Zimmer is not the type to try and spin the message to make his players feel better or play harder for him. He could care less about how players feel. Zimmer has had better players in Dallas and in Atlanta and been in situations that were similarly adverse. The difference between then and now, he said, was his players and coaches are still competing as if there was something on the line other than high draft position.

Where Zimmer said he thinks he and his staff made end roads is how they've executed the message. Never in his 15 years of coaching in the NFL would he meet with the whole defense -- players and coaches -- every day and go over everything they were trying to do at practice and for the pending game.

Typically, there would be a defensive meeting and he would leave it up to position coaches to spread the word. He found out last season as Atlanta's defensive coordinator that in implementing his 4-3 based scheme with a new staff, position coaches aren't always teaching things the way he wanted and players sometimes got crossed up. He blamed himself for the communication breakdowns and realized something had to change this time around.

Zimmer also said that coach Marvin Lewis, whose pedigree is coaching defense, has given him autonomy to do what he likes. Lewis offers up advice but typically not until it's solicited, Zimmer said.

"It might sound weird but we've played pretty darn good," Zimmer said. "If you look at the overall stats they're not so good but if you look at the yards per play and yards per rush, those are pretty good. We're not getting off the field on third down enough but we're doing decent for the amount of plays we're on the field and the yards we're giving up."

Cincinnati's defense spends 33:50 on average on the field, second most in the NFL. The 66 plays a game the defense endures is tied for fifth most in the league. The woeful play of the NFL's worst scoring offense and the inability to stop teams on third down are the main reasons for the defense's extended turf time.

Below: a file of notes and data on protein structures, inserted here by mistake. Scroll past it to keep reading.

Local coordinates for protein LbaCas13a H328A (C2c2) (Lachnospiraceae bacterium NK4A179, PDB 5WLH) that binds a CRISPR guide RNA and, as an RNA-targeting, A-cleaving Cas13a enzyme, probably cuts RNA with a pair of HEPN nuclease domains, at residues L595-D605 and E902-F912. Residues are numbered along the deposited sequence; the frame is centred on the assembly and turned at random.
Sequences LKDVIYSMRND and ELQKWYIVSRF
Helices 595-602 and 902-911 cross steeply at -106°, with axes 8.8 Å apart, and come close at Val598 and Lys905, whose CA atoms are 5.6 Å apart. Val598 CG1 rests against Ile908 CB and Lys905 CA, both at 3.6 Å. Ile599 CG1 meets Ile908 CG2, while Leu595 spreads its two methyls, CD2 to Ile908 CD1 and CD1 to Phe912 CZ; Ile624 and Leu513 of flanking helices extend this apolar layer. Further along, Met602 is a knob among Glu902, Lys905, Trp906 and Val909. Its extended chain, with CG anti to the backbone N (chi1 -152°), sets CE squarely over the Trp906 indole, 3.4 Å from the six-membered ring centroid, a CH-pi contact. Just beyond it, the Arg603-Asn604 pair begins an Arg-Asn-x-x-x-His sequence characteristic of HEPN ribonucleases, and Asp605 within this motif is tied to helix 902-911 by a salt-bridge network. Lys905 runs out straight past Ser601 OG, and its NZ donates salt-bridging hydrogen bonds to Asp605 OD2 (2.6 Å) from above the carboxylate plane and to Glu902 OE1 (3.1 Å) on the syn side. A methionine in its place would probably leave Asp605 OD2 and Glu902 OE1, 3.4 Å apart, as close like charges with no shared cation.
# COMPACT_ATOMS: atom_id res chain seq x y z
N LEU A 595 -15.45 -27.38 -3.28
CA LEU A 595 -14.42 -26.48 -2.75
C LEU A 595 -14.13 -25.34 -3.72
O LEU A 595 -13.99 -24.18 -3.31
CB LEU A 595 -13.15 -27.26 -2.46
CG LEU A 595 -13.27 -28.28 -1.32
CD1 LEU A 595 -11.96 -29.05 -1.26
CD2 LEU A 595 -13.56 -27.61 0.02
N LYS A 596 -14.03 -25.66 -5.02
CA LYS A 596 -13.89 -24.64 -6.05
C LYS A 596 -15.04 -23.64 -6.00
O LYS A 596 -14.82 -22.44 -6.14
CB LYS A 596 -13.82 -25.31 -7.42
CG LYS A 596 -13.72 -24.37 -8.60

In addition, Cincinnati has played five teams (Baltimore twice) thank rank among the top eight in either rushing or passing in the NFL. It won't get any easier against the surging Colts, who have the NFL's eighth-ranked passing attack and have won five straight.

"I told the players that the only thing I want is at the end of every game and at the end of the year, I want the Colts and every team we play the next few weeks, to feel that they played a disciplined, good, hard defense and that they worked hard to try and beat," Zimmer said. "Or that they lost to."

The philosophy to carry out the plan, according to Zimmer, was stolen from legendary boxing trainer Angelo Dundee.

"We have to Rope-A-Dope teams," Zimmer said. "We're going to take some shots but we're going to try and keep it close and not let them hit us with any knockout blows. If we're able to do that, we could have a chance to try to win."

As bad as things are in Cincinnati, Zimmer doesn't think there needs to be many radical changes, at least defensively. If players like Rivers and Joseph come back healthy next season and a few spots are upgraded, the Bengals may have a defense that could be mentioned with some of their AFC North counterparts.

"Just a few more pieces," Zimmer said. "If we can stay healthy and keep the same attitude we have now, we should be able to get this together pretty quickly."

Zimmer, being Zimmer, was dead serious when he said that.